In the early days of spaceflight, when only the governments of the United States and the Soviet Union had the ability to put an object into orbit, even the most fanciful of futurists would have had a hard time believing that commercial entities would one day be launching sixty satellites at a time. What once seemed like an infinite expanse above our heads is now starting to look quite a bit smaller, and it’s only going to get more crowded as time goes on. SpaceX is gearing up to launch nearly 12,000 individual satellites for their Starlink network by the mid-2020s, and that’s just one of the “mega constellations” currently in the works.
It might seem like overcrowding of Earth orbit is a concern for the distant future, but one needs only look at recent events to see the first hints of trouble. On September 2nd, the European Space Agency announced that one of its research spacecraft had to perform an evasive maneuver due to a higher than acceptable risk of colliding with one of the first-generation Starlink satellites. Just two weeks later, Bigelow Aerospace were informed by the United States Air Force that there was a 1 in 20 chance that a defunct Russian Cosmos 1300 satellite would strike their Genesis II space station prototype.
A collision between two satellites in orbit is almost certain to be catastrophic, ending with both spacecraft either completely destroyed or severely damaged. But in the worst case, the relative velocity between the vehicles can be so great that the impact generates thousands of individual fragments. The resulting cloud of shrapnel can circle the Earth for years or even decades, threatening to tear apart any spacecraft unlucky enough to pass by.
Fortunately avoiding these collisions shouldn’t be difficult, assuming everyone can get on the same page before it’s too late. The recently formed Space Safety Coalition (SSC) is made up of more than twenty aerospace companies that realize the importance of taking proactive steps to ensure humanity retains the unfettered access to outer space by establishing some common “Rules of the Road” for future spacecraft.
Two hulking computers — likely necessitating the use of a crane to move them — and hundreds of tape reels were discovered in the basement of a former IBM engineer by their heir and a scrap dealer cleaning out the deceased’s home. Labels are scarce, and those that are marked are mostly from the late 1960s through the mid 1970s, including data from the Pioneer 8 to 11 missions, as well as the Helios missions.
At my university, we were all forced to take a class called Engineering 101. Weirdly, we could take it at any point in our careers at the school. So I put it off for more interesting classes until I was forced to take it in one of my final years. It was a mess of a class and never quite seemed to build up to a theme or a message. However, every third class or so they’d dredge up a veritable fossil from their ranks of graduates. These greybeards would sit at the front of the class and tell us about incredible things. It was worth the other two days of nondescript rambling by whichever engineering professor drew the short straw for one of their TAs.
One greybeard in particular had a long career in America’s unending string of, “Build cool stuff to help us make bad guys more deader,” projects. He worked on stealth boats, airplanes with wings that flex, and all sorts of incredibly cool stuff. I forgot about the details of those, but the one that stuck with me was the Cyclocrane. It had a ton of issues, and as the final verdict from a DARPA higher-up with a military rank was that it, “looked dumb as shit” (or so the greybeard informed us).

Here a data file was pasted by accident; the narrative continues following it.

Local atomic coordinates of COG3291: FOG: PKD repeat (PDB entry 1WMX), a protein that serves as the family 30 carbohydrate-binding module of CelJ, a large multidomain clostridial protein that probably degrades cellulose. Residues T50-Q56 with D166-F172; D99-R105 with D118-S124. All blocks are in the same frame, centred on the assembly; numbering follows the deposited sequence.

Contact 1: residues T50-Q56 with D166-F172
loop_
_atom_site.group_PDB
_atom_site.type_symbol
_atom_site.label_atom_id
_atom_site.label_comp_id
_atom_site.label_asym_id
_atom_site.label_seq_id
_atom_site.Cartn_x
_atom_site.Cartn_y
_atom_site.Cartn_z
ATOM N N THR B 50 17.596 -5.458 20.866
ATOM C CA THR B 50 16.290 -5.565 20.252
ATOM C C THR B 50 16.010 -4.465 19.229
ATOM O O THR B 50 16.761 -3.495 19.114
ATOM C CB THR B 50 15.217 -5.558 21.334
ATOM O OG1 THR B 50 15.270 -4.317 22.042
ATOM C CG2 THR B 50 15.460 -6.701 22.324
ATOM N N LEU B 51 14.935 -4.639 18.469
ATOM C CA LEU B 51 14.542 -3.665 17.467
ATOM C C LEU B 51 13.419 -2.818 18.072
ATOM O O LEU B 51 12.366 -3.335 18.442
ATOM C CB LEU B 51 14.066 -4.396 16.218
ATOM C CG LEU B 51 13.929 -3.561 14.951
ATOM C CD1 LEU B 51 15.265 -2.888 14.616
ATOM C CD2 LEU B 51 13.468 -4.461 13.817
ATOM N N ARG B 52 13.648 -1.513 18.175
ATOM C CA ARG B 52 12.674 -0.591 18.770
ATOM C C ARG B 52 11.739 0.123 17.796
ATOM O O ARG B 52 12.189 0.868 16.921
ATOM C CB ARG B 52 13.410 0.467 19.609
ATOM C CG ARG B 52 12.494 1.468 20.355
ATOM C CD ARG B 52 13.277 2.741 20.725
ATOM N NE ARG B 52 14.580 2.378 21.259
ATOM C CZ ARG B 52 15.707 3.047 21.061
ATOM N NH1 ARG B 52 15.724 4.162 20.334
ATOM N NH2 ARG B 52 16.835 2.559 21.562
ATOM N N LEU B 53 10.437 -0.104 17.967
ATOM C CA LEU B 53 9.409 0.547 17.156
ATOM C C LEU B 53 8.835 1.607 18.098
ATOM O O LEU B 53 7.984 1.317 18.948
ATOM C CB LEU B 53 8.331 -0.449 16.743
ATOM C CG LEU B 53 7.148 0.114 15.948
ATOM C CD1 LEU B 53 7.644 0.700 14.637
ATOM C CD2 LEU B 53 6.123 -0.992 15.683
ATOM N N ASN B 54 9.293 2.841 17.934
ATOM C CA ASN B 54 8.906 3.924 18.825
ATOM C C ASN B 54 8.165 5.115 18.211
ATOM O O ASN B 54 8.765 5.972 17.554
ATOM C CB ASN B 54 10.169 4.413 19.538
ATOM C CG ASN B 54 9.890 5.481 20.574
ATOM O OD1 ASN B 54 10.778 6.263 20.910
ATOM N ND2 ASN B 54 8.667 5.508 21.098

The Cyclocrane was a hybrid airship. Part aerodynamic and part aerostatic, or more simply put, a big balloon with an airplane glued on. Airships are great because they have a constant static lift, in nearly all cases this is buoyancy from a gas that is lighter than air. The ship doesn’t “weigh” anything, so the only energy that needs to be expended is the energy needed to move it through the air to wherever it needs to go. Airplanes are also great, but need to spend fuel to lift themselves off the ground as well as point in the right direction. Helicopters are cool because they make so much noise that the earth can’t stand to be near them, providing lift. Now, there’s a huge list of pros and cons for each and there’s certainly a reason we use airplanes and not dirigibles for most tasks. The Cyclocrane was designed to fit an interesting use case somewhere in the middle.
In the logging industry they often use helicopters to lift machinery in and out of remote areas. However, lifting two tons with a helicopter is not the most efficient way to go about it. Airplanes are way more efficient but there’s an obvious problem with that. They only reach their peak efficiency at the speed and direction for which their various aerodynamic surfaces have been tuned. Also worth noting that they’re fairly bad at hovering. It’s really hard to lift a basket of chainsaws out of the woods safely when the vehicle doing it is moving at 120mph.
The cyclocrane wanted all the efficiency of a dirigible with the maneuverability of a helicopter. It wanted to be able to use the effective lifting design of an airplane wing too. It wanted to have and eat three cakes. It nearly did.
A Spinning Balloon with Wings
Four wings stick out of a rotating balloon. The balloon provides half of the aerostatic lift needed to hold the plane and the cargo up in the air. The weight is tied to the static ends of the balloon and hang via cables below the construction. The clever part is the four equidistant wings sticking out at right angles from the center of the ship. At the tip of each wing is a construction made up of a propellor and a second wing. Using this array of aerofoils and engines it was possible for the cyclocrane to spin its core at 13 revolutions per minute. This produced an airspeed of 60 mph for the wings. Which resulted in a ton of lift when the wings were angled back and forth in a cyclical pattern. All the while, the ship remaining perfectly stationary.